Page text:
England is a funny place. Source
This is a double standard, but I'm not going to get into that. I could go on for hours and still not even scratch the surface on the topic of secular animosity towards Christianity. The paradox of legislating morality is that all laws stem from morality. If one were to read the Jewish Law set down in Pentateuch, there is alot that anyone can see God wouldn't care about but seems to. There's even a passage dictating how to cut your hair (Seriously). The problem comes from a misinterpretation of what you're reading. If you look up the Hammurabi Code, you'll see that the Babylonians had a very similar legal system. In the past, it was believed that the gods or God ordained the kings and priests to lead the uneducated masses. Therefore, their legal system was also their moral system. We're just looking at these laws several millenia and thousands of miles removed.

A legal system is a society's moral system. They are one and the same. The statement that "justice is blind" has been used by several judges and lawmakers to excuse when the law harms the innocent and protects the guilty. When you hear someone say a verdict wasn't fair or right, that they were justified by the law, that person doesn't know what they're talking about. The very nature of the law is to provide fairness and rightness in a world that has a surplus crop of the opposite. Justice is, indeed, blind, but she is blind to station or power. Justice is the will of the societal gods, even when there are no gods to speak of.

Pictured: Justice Source

A nation's legal system is corrupt if it protects the wrongdoings of the rich and powerful. The point of Law, of society in general, is to provide an equalizer. The weak cannot defend themselves, it is the task of the strong to protect them. Justice protects the abused and provides retribution to the wronged. Justice is the Great Balance, the lynchpin of society. Without it, we would have anarchy and not the good kind. Anarchy is freedom, but it often reveals the dark side of freedom. With nobody to stop them, mad dogs are given free reign to hurt those who are powerless to stop them. When we live in a society where people are protesting Wall Street for fair wages and the cops are spraying them down with mace and beating them with riot batons, something is very wrong. These are the very people the police are supposed to protect. These are the people who need the law on their side more than anyone. Of course, it doesn't help that these people call the cops names and spit at them, but that's because this is what society has come to. If some asshole were heckling a soldier and said soldier pistol whipped him, this would be seen for what it is: An abuse of power.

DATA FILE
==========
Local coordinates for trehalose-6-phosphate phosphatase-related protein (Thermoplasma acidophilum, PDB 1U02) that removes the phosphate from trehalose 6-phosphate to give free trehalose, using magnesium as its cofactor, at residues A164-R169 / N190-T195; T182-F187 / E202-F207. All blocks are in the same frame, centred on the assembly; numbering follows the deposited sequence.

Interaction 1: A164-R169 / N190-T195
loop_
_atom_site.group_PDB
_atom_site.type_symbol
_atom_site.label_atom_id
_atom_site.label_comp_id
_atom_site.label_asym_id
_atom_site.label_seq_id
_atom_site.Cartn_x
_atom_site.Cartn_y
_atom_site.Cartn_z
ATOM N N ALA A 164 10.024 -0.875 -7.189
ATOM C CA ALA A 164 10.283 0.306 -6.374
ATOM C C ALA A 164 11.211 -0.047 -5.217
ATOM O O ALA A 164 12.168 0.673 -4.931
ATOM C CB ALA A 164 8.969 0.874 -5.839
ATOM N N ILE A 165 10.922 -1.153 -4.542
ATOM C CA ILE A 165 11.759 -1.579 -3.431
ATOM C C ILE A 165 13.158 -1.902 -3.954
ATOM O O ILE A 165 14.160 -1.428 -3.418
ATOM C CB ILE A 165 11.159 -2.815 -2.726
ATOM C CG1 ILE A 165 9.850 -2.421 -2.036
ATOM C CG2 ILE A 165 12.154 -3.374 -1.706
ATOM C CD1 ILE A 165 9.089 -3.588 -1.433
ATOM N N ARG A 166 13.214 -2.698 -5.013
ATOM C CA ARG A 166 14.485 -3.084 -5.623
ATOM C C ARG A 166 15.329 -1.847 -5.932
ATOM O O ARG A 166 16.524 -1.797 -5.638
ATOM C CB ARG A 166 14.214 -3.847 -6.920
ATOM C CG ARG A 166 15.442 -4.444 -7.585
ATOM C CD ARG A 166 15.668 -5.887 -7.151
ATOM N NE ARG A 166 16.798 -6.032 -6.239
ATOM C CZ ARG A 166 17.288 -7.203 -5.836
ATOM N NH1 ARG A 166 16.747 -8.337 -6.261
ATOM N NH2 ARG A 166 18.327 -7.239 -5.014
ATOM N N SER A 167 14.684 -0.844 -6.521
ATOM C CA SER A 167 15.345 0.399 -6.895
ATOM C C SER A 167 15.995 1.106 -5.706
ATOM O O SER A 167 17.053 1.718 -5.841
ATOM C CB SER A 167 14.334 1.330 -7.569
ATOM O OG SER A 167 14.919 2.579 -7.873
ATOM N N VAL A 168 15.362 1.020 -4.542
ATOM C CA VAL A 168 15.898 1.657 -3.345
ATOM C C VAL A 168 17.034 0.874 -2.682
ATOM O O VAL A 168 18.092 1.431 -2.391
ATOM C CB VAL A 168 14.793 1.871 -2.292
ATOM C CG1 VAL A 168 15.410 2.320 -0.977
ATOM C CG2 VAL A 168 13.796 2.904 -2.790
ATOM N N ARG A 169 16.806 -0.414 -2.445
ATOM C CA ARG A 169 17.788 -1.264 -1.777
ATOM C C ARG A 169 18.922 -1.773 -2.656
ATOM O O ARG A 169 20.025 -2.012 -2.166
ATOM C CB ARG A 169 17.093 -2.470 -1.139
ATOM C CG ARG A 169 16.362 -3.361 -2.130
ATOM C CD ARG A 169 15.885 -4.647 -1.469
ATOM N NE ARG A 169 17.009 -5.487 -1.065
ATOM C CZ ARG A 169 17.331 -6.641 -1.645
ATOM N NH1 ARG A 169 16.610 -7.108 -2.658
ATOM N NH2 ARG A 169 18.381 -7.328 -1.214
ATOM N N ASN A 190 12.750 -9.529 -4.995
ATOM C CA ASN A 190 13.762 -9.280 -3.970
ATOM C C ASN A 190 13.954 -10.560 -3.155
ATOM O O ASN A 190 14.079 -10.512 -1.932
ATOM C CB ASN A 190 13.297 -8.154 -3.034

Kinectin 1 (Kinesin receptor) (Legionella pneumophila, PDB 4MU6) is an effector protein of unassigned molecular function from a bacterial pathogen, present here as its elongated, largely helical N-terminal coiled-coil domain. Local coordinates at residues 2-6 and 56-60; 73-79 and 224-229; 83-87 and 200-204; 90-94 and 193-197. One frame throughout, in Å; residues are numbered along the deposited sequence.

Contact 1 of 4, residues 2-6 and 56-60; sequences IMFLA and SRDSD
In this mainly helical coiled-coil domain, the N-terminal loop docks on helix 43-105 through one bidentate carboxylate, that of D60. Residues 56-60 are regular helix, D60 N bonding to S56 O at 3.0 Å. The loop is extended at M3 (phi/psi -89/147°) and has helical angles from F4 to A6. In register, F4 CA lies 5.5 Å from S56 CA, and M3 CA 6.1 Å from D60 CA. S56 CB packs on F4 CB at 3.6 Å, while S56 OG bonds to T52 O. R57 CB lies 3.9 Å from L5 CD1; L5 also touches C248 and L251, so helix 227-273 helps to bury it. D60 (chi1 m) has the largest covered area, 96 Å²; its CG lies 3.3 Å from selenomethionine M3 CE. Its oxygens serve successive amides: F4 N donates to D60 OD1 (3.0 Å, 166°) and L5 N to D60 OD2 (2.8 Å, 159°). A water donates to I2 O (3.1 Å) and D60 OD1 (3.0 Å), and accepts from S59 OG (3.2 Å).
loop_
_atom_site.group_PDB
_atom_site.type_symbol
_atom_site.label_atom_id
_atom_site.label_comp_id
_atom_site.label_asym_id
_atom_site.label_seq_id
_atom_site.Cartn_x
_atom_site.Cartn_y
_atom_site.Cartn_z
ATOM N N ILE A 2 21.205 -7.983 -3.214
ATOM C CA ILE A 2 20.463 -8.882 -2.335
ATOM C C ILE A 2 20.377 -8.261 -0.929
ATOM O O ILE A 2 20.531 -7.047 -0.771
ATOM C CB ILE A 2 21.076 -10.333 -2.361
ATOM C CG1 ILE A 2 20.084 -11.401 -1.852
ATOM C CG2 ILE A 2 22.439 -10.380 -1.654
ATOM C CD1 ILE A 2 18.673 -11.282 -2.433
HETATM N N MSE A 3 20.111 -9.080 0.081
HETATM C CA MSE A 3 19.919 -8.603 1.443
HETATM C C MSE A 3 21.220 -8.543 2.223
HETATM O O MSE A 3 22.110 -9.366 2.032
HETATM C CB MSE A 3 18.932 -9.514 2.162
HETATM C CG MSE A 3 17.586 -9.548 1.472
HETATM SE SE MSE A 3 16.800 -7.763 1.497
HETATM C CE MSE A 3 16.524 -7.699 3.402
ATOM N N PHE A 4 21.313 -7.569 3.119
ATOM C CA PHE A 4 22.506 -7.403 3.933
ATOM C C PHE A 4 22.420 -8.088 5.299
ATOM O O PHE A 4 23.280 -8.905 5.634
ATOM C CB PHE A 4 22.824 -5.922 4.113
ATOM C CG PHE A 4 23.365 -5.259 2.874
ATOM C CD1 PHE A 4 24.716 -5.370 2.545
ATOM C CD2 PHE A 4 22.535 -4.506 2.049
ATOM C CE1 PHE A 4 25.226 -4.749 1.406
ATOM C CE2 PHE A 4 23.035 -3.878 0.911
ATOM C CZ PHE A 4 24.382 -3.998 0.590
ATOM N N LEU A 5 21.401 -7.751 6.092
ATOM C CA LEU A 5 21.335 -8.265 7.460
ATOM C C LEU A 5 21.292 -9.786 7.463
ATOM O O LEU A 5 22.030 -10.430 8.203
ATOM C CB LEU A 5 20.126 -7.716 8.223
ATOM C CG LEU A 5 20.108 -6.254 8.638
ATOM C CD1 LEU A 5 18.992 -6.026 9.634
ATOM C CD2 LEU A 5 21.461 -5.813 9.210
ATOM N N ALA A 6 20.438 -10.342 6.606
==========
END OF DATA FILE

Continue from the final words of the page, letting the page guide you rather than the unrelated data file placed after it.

Yes, they are mere men, but they are also part of something bigger. I'm not talking about the NYPD or the Army. They are the harbingers of justice and valor, respectively, and should act as such. When you put on the uniform, you become more than just a man, you represent an elemental force of human nature. Do not let aybody drag you down and tell you that you're anything less. A police officer who gets goaded into fights with innocent people or abuses their power, a soldier that opens fire on a crowd of civillians, these are people who either can't handle or don't deserve that responsibility.


Yes, it is a heavy cross to bear, but that is why not everyone can do it. When you put the wrong people in power, you get priests that abuse innocent children, judges that send innocent men to prison, and politicians that take advantage of the System to push their own spiteful agendas.

This has just been some random thoughts by a casual observer. If you agree or disagree, that's your prerogative. These observations are casual and so I wouldn't be surprised to find them inaccurate and in the end, grossly off-topic. But they're my thoughts and it's boring to keep them to myself.